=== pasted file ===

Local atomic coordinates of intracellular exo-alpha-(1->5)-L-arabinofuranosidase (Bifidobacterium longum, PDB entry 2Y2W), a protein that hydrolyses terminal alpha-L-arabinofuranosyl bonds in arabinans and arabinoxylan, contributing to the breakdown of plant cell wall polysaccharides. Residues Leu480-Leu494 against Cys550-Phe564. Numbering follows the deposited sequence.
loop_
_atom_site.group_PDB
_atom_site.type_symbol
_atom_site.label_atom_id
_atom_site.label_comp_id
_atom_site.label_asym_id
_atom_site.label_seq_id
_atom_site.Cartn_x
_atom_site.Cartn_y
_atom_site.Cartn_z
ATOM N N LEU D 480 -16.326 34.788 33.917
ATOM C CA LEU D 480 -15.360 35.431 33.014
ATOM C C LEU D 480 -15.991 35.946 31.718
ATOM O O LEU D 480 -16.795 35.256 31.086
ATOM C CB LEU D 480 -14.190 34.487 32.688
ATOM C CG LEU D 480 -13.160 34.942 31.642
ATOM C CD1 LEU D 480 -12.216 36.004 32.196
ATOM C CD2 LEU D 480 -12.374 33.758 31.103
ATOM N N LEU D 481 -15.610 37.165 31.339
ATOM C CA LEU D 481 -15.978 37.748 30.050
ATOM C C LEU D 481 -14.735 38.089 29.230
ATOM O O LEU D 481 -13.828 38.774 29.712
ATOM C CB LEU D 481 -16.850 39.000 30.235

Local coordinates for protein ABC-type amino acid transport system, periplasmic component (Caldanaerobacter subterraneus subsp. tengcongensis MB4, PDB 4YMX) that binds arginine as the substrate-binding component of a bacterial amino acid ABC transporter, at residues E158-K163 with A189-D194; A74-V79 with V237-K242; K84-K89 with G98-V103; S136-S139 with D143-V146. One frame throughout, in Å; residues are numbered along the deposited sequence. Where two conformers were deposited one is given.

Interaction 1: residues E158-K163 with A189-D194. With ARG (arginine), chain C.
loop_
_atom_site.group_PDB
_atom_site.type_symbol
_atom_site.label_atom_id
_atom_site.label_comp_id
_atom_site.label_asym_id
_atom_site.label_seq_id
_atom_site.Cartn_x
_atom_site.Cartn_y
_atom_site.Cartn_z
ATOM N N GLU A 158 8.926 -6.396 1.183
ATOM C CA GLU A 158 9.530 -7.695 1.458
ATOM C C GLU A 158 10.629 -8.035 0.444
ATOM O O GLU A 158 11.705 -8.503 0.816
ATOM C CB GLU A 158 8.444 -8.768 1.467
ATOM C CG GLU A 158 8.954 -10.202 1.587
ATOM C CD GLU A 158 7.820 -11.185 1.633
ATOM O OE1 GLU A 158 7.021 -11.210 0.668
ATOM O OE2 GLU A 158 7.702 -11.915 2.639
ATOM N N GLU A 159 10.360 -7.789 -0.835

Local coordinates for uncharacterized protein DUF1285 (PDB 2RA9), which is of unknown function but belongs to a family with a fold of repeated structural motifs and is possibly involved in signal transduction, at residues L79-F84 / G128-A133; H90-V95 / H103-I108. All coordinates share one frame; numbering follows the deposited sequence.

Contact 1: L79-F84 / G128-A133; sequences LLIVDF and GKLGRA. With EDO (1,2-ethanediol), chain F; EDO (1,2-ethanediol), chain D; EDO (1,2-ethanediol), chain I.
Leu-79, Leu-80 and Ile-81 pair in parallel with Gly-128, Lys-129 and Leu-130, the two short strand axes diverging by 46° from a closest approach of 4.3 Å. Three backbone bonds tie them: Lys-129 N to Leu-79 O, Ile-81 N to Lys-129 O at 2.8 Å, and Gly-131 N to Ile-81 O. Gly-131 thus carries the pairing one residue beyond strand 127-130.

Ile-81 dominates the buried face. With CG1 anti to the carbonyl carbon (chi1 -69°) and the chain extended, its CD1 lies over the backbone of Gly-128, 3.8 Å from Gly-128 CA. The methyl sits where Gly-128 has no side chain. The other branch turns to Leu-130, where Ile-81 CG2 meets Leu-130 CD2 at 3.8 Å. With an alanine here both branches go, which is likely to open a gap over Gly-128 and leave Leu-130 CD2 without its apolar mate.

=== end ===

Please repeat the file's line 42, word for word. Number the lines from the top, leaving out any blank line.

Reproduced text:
ATOM C CG GLU A 158 8.954 -10.202 1.587